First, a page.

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BOWLES, Justice.
Divorce and alimony. Gwinnett Superior Court. Before Judge Pittard.
The parties to this action were divorced by order of the Gwinnett County Superior Court on the grounds that their marriage was irretrievably broken. The issue of alimony was reserved for the jury, which awarded the wife fee simple title to the family home and its contents, with the husband to be responsible for all payments thereon; an automobile; and $150 per month as alimony. The husband appeals the grant of divorce and the award of alimony.
1. Appellant complains that the appellee did not prove venue and jurisdiction so as to authorize the grant of a divorce. The record shows that, in answering the original complaint, appellant admitted he was a resident of Gwinnett County. This constitutes an "admission in judicio" and requires no further proof. Daniel v. Yow, 226 Ga. 544 (176 SE2d 67) (1970); Moon v. Moon, 240 Ga. 208 (1977). In any event, by not raising the defense of lack of jurisdiction over the person or improper venue by motion or responsive pleading, appellant waived any objection he may have had. Code Ann. 81A-112(h); Moody v. Mendenhall, 238 Ga. 689 (234 SE2d 905) (1977).
2. Appellant submits that the lower court erred in overruling his amended motion for new trial in which he argued the general grounds, objected to a jury charge, and complained of improper venue and lack of jurisdiction.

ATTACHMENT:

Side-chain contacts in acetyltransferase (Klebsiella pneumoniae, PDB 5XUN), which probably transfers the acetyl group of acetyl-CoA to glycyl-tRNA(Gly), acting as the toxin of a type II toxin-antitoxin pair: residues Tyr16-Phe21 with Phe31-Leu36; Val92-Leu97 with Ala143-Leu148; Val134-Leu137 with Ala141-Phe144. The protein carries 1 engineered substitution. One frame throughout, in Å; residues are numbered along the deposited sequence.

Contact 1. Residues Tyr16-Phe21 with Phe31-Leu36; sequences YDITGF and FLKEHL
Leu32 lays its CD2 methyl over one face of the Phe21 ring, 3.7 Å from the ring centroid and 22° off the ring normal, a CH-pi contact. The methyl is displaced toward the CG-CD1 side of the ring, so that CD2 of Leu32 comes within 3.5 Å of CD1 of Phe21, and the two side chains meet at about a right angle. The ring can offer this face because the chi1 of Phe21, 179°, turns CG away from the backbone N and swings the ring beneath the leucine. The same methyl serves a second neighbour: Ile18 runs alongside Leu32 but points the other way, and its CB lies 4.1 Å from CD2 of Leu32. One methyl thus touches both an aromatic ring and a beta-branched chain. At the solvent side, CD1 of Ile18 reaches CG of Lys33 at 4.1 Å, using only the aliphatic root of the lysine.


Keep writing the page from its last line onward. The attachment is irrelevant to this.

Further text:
We have reviewed the record, and find that the jury's award of alimony to the wife was supported by the evidence. The appellant's enumeration of error on the general grounds is without merit. Stevenson v. Stevenson, 238 Ga. 330 (232 SE2d 922) (1977).
No objection was made at trial to the charge appellant now complains of. Thus, appellant waived any objection he may have had. "A party in a civil case cannot complain of the giving or the failure to give instruction to the jury, unless he objects thereto before the jury returns its verdict . . ." Pearlman v. Pearlman, 238 Ga. 259 (232 SE2d 542) (1977).
3. Appellant cites error in the allowance of certain testimony of a private investigator which was admitted for impeachment purposes. At trial, the appellant testified as to his current living expenses. He made certain representations as to rent he was paying to a certain friend in whose home he lived at various times. The appellee sought to impeach this testimony by evidence that appellant had spent some of his nights in a Gwinnett County mobile home park, after he denied he had ever done so.
The impeachment testimony of the private investigator, taken as a whole, implied no misconduct on appellant's part. There was no suggestion that he visited the trailer for immoral purposes. No mention was made of any person who lived in the trailer during the time of these visits, or if anyone was seen going into the trailer with appellant.
After the testimony was admitted, the judge instructed the jury that the testimony was admitted solely for the purpose of impeachment; that the fault of the parties was not an issue in the case; and that the only question for them to decide was that of alimony, based on appellee's need and appellant's ability to pay. The essence of this charge was repeated at the close of all evidence.
Under these facts, we find no error in admitting the testimony of the private investigator.
G. Hughel Harrison, for appellant.
Friday May 22 07:06 EDT

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